By Thamar Jones
When I was a teenager—thirteen, fourteen, fifteen years old, I was an ugly little thing with frumpy hair and frumpy clothes. My body gangly and angular, my movements clumsy and awkward. Personality: sensitive and holier than thou with poor manners. My self-confidence was to the floor.
Thank God for self-help tools and my determination to be better.
For many, the teen years are filled with self-doubt, a questionable body image, and tons of insecurities. While it gets better with age, issues with self-confidence can be a lifelong challenge. Regardless of your age, I’m sure that you wish to be self-assured, radiating with good vibrations and confidence. The good news is that just like me, you can take steps to build your self-esteem. With some work, you can cultivate an attractive personality and enjoy the benefits of transforming into the best version of yourself. Here are some of the strategies that helped to instill life-long self-confidence in me.
Balance Self-Acceptance with Self-Improvement
Teens who struggle to master a skill may conclude that they’re complete failures. A teen who has difficulty with math may decide she’s not smart. Or a teen who fails to make the volleyball team may decide she’ll never be good at sports. It is possible to accept your flaws while also striving to become better. Rather than label yourself as “stupid,” understand that while you may be struggling academically, you can still strive to become better.
Learn the skill of assertiveness
Everyone needs to know how to speak up for themselves in an appropriate manner. As an assertive person, you will be able to ask for help when you do not understand your school work, rather than allow yourself to fall behind. By speaking up for yourself, you will also be less likely to be treated poorly by your peers. You’ll speak up for yourself when you don’t like how you’re being treated and you’ll be able to ask for what you need in a direct manner.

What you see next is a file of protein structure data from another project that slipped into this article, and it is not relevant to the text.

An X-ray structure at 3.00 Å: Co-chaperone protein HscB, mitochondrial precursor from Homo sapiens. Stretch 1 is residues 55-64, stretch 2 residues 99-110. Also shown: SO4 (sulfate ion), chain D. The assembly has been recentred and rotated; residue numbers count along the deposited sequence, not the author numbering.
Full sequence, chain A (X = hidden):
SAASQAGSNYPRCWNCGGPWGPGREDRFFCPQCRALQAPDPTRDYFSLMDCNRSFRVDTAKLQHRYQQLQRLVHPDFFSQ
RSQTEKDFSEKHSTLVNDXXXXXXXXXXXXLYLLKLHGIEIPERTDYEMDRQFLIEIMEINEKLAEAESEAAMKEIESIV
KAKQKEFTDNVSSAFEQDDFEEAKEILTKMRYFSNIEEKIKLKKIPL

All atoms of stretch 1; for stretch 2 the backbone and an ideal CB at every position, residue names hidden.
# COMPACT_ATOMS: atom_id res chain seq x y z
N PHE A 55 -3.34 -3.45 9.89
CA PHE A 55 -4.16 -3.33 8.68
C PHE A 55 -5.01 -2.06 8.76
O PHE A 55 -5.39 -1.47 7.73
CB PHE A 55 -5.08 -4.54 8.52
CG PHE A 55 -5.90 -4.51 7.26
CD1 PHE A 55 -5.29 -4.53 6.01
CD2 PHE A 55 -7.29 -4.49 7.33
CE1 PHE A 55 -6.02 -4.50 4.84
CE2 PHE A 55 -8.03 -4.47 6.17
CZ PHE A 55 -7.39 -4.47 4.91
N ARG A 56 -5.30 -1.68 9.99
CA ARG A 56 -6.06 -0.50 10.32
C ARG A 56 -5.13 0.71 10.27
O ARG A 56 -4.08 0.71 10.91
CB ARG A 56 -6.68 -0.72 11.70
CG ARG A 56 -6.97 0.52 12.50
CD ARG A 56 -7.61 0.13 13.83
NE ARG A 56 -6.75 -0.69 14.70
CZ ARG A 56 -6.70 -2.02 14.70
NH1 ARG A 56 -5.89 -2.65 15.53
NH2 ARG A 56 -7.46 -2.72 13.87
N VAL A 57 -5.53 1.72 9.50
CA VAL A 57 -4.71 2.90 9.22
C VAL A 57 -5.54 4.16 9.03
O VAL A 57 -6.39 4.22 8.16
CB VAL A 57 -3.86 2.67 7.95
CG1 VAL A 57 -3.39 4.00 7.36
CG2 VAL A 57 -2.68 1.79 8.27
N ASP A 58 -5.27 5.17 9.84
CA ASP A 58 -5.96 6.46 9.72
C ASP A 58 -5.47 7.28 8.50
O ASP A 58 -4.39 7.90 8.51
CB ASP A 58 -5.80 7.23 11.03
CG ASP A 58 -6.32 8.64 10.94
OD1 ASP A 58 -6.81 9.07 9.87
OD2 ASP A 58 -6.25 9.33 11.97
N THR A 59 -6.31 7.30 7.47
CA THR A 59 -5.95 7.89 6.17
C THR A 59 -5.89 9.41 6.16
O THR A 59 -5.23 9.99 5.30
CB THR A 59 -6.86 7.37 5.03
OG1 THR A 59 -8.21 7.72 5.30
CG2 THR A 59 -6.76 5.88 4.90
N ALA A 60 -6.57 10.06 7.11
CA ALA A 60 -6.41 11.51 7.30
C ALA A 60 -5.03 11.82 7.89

Explore New Opportunities
Trying new activities, discovering hidden talents, and challenging yourself to become better can help grow your confidence. But, many people, particularly young people are afraid of failure and don’t want to embarrass themselves.
Join a new club, play a musical instrument, engage in volunteer work, or find a part-time job. Mastering new skills will not only help you to feel better about yourself, it will make you better.
Seek Positive Role Models
You can learn the most about confidence by having positive role models that are confident and self- assured. Once you’ve identified some individuals in your life that have a positive self-image, you can emulate some of their good qualities and behavior.
It is also helpful to identify behavior that show poor self-esteem in others and make a mental note to steer clear of those actions.
Build Self-Worth on a Healthy Foundation
If you only feel good about yourself when you get a certain amount of likes on social media or when you fit into a certain size of pants, you’ll struggle to maintain confidence when situations do not fit your needs. Basing self-worth on superficial things, external circumstances, or other people leads to a lack of confidence in the long-run.
Build a healthy and stable foundation for your self-worth by developing values. True self-worth is about living according to your personal values. It is more important to be kind and caring rather than popular or pretty.
Make Good choices
Staying up late scrolling through social media on your phone, spreading a nasty rumor about a classmate, procrastinating when you’ve got a project to complete, or skipping class to fit in with friends- these poor choices might be tempting in the moment but in the long run there will be consequences to face. And when you make bad choices against your own better judgment, it takes a toll on your self- esteem. Making better choices will increase your confidence in your ability to make healthy decisions.
Develop Positive Self-Talk
Your inner monologue will play a major role in how you feel about yourself. If you’re always thinking things like, “I’m so ugly,” or “No one likes me,” you’ll bound to feel bad about yourself. So develop healthy self-talk. Recognize the thoughts in your mind about yourself that are harsh, detrimental and that are simply not true. Reframe irrational thoughts like, “I’m going to fail because I’m dumb,” with something more realistic like, “I can pass math class if I work hard and put in some extra effort.”
By Thamar Jones